Season 1, set at a posh Hawaiian resort, aimed for its privileged one-percent marks, but Imperioli appreciated the new season expanding its thematic reach. “I think this season’s themes are a bit more timeless,” he says, “which is cool for the setting because Sicily has so much of the ancient world present. Much revolves around generational issues and families, but also around role shifts [with] Masculinity/Femininity.” But a constant throughout both seasons has been a scrutiny of paternity. It’s a subject Imperioli knows intimately.

“I’m both father and son,” he says. “[My] The plot is very loosely based on a trip Mike took to Sweden with his father, but I was definitely thinking about my own relationship with my father, who is 81 years old – he’s getting older. Most of the time my dad and I had a really good relationship, but sometimes I was angry and frustrated with him and vice versa. And yet there is a love and caring that is very deep and very instinctive. That was really important to this story because [Dominic] is very frustrated with his father – he sees himself in his father, which he doesn’t like. But despite all this tension, he takes [Bert] on a really expensive trip to Italy. So obviously there’s still that desire to make his dad happy – there’s something noble about that.”

Over the course of the season, Dominic will confront Bert about his old man’s infidelities, which he says fuels his own stormy relationships with women. But Dominic’s sex addiction complicates matters. Imperioli wanted to know more about the condition, his compassion growing the more he researched. “I know people who have struggled with that,” he says quietly. “Like food, it’s a particularly tricky addiction to build into your life. It’s not like cocaine where it just says, “I should never do that.” Of course you have to have food, and sex is something you want to have in your life in a healthy way.”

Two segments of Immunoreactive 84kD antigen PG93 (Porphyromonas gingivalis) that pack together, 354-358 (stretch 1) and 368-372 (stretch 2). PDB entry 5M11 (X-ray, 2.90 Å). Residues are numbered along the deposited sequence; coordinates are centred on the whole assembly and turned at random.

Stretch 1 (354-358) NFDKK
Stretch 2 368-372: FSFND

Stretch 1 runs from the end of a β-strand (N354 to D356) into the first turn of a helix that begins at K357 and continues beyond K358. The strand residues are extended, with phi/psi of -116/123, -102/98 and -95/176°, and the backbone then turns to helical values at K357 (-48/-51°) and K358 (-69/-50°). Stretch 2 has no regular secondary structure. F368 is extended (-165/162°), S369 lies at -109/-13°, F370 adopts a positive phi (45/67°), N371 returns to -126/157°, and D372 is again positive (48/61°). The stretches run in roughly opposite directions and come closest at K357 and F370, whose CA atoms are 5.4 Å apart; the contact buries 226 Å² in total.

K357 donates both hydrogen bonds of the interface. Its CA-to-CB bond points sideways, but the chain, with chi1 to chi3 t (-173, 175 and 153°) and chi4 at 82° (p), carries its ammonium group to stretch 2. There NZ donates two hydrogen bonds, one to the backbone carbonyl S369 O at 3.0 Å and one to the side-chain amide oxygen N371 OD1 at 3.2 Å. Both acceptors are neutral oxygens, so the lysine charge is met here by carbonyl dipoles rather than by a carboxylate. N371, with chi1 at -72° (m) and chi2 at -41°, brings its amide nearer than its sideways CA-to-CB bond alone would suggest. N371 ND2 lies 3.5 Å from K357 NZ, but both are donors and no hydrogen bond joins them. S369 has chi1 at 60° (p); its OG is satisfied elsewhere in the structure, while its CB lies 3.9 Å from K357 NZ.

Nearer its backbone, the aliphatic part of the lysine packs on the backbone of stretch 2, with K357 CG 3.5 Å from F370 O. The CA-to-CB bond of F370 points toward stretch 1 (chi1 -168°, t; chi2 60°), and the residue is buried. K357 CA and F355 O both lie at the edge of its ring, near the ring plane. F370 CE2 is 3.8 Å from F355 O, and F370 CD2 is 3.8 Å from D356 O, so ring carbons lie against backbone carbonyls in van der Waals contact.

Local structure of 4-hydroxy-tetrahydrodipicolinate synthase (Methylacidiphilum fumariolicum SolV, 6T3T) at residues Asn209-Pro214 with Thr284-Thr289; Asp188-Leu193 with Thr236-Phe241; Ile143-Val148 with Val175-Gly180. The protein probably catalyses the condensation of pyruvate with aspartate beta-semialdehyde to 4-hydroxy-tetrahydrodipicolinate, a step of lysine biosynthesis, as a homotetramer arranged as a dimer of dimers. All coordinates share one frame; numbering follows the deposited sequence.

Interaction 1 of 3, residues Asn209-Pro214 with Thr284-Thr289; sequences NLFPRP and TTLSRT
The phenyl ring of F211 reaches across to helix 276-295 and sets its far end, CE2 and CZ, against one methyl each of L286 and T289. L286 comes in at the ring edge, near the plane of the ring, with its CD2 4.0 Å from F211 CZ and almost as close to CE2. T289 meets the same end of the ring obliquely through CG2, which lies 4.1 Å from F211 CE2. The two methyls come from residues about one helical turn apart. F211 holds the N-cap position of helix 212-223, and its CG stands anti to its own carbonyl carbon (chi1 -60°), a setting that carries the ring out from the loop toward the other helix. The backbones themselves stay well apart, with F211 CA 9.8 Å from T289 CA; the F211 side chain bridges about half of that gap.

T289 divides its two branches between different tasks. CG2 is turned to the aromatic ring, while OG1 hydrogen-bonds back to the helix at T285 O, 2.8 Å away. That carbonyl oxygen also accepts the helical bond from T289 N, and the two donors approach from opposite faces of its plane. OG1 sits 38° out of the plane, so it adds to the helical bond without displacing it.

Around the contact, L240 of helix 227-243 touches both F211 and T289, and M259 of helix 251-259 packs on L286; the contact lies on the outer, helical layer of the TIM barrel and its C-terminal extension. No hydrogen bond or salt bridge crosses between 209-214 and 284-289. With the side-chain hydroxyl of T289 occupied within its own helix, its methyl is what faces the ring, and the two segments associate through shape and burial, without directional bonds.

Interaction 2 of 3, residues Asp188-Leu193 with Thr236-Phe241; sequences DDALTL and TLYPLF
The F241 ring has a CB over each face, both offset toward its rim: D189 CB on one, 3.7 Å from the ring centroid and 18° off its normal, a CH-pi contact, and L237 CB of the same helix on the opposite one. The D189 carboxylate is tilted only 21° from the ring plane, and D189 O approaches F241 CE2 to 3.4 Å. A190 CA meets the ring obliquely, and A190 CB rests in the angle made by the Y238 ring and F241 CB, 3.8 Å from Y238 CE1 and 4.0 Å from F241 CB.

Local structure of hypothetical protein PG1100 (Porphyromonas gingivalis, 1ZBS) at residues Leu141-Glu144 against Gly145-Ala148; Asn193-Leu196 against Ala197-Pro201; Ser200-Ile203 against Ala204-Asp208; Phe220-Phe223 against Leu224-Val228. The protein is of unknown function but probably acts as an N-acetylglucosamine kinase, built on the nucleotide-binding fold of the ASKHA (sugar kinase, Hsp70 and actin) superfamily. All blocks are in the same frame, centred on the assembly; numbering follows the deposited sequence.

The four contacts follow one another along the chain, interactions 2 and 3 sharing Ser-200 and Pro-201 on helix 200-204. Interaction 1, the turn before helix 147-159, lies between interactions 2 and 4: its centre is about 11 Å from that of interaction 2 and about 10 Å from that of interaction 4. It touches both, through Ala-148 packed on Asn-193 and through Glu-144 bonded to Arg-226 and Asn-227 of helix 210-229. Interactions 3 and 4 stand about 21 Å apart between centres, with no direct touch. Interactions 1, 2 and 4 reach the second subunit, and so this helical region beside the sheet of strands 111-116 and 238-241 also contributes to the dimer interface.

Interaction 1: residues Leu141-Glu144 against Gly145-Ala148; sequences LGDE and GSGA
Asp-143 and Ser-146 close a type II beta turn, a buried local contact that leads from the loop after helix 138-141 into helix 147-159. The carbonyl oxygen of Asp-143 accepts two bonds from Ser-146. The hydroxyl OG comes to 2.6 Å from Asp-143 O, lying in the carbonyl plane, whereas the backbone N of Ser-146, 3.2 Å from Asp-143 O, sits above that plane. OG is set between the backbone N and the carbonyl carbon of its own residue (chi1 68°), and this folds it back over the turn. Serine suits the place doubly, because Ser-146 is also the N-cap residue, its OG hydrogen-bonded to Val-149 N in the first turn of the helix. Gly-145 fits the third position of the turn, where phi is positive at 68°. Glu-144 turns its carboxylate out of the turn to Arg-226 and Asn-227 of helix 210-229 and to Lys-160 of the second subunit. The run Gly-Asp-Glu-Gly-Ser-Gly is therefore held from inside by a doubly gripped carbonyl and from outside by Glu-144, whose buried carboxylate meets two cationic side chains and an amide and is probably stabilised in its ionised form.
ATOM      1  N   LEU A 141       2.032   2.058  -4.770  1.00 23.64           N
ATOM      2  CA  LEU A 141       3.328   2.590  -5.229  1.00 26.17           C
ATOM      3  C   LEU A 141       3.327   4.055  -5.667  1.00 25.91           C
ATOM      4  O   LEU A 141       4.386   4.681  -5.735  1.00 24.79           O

Fighting the stigma surrounding sex addiction was important to Imperioli: “’Oh, you just want to fool around. You want to be married and have the security and love of a steady partner, and just f— whatever you can.’ But that’s not what sex addiction is. Sex addiction is something that can be rooted in trauma, shame, and guilt. You have that very brief, fleeting moment of pleasure, but once that’s gone, it’s anxiety, depression, regret, guilt, regret. Those cycles, those ups and downs, get drastically higher and lower as the disease progresses.”

Unlike his tormented White Lotus character, Imperioli is in a good place. Although being a parent means the world to him, he and his wife relish their status as empty nesters. (“It’s almost like we’re dating again,” he says, amused. “You can be spontaneous. We went on vacation and bought a one-way ticket: ‘We’ll go again when we feel like it .'”) And as viewers prepare to dive into another batch of “The White Lotus,” which premiered late last month, he’s content to trust Victoria’s judgment of the show. Someday he will see it. But now he remembers some wise advice he received long ago.

“My [acting] Teacher, she was very smart, her name was Elaine Aiken,” says Imperioli. “Her thing was always, when you were shooting a scene, the only two questions that really mattered were, ‘Did you do what you set out to do? And if not, why?’ And with that, I’ve done what I set out to do. That’s always a good feeling.” How Michael Imperioli nearly tanked his ‘White Lotus’ Season 2 audition